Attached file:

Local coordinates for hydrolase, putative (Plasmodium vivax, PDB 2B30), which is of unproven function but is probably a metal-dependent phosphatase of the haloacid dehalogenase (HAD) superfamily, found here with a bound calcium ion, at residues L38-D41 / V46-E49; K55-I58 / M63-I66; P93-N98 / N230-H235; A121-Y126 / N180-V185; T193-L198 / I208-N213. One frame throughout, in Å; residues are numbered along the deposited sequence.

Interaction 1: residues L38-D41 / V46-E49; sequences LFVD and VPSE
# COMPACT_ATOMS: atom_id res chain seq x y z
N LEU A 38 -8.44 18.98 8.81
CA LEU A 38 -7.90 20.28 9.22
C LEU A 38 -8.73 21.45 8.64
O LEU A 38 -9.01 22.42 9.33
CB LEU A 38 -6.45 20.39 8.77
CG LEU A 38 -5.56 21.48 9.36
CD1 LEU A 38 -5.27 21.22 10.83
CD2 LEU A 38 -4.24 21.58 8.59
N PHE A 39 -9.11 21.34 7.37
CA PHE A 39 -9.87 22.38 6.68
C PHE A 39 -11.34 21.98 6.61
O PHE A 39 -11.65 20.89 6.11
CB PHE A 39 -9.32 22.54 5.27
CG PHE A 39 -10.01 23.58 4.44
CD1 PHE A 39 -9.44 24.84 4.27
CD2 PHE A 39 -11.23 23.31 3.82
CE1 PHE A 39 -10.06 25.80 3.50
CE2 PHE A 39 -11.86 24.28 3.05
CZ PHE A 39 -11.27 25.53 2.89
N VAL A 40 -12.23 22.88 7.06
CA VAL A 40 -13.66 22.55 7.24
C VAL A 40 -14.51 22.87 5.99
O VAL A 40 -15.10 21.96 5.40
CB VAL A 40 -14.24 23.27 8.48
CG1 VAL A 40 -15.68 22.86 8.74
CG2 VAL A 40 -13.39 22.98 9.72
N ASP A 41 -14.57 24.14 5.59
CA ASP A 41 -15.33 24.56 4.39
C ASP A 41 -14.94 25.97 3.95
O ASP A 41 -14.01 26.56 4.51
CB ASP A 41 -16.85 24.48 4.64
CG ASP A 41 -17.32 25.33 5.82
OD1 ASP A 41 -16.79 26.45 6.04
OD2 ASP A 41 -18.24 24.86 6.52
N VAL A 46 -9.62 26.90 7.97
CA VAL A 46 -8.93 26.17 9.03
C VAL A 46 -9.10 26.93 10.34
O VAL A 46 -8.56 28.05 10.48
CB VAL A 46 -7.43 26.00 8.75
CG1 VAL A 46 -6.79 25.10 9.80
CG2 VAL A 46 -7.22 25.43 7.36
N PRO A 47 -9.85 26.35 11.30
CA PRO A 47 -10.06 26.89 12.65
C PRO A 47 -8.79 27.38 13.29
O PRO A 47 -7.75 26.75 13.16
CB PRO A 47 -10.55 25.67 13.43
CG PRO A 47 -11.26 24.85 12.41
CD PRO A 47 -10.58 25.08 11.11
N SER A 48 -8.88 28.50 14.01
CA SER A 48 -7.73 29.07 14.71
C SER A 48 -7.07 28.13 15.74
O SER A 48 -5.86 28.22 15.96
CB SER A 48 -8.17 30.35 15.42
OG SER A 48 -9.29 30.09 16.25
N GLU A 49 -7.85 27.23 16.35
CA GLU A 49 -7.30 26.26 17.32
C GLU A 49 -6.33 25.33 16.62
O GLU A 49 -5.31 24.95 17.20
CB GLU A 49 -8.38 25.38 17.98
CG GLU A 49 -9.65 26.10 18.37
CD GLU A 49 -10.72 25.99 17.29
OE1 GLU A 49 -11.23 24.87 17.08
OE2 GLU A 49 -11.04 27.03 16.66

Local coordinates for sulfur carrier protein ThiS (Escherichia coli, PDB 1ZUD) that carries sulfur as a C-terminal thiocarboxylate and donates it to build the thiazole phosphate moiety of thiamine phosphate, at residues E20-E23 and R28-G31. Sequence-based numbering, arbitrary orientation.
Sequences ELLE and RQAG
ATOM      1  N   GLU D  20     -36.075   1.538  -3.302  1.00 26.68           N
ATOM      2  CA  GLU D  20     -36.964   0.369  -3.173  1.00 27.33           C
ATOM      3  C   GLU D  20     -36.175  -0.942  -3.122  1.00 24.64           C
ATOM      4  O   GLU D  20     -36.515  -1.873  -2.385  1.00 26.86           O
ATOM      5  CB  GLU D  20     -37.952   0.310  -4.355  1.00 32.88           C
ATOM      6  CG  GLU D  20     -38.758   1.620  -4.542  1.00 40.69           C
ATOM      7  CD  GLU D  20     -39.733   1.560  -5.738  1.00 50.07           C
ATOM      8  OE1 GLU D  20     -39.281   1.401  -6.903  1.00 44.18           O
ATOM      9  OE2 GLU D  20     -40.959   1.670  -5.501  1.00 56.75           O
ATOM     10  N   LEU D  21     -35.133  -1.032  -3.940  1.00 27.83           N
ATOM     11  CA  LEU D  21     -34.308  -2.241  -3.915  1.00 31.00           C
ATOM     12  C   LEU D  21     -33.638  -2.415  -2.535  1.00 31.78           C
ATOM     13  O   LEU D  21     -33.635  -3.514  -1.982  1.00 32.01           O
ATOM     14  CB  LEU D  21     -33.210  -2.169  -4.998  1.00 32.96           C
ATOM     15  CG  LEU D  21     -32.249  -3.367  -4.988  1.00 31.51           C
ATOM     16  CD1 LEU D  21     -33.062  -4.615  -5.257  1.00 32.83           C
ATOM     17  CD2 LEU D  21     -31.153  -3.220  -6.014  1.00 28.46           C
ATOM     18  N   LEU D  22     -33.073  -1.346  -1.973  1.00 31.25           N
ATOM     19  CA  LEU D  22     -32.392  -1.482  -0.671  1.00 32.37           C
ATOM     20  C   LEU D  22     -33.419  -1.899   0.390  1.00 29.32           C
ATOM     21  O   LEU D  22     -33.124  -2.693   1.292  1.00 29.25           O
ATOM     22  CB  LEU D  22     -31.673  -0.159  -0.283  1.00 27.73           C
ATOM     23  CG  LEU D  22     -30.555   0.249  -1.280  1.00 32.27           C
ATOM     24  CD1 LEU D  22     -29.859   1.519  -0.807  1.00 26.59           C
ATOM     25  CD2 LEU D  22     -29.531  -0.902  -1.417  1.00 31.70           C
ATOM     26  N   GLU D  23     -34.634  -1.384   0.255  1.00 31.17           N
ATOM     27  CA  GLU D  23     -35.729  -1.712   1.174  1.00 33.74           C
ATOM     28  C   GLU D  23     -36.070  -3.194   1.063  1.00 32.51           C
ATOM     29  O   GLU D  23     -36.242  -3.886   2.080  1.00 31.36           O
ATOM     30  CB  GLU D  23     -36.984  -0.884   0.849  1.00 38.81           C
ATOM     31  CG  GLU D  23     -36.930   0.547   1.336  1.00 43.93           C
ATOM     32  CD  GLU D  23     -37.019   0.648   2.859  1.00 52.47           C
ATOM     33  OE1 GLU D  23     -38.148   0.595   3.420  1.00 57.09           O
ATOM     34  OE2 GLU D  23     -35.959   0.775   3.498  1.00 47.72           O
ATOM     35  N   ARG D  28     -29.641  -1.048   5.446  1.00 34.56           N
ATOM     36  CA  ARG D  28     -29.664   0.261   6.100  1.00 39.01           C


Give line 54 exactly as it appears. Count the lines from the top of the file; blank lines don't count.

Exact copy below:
C SER A 48 -7.07 28.13 15.74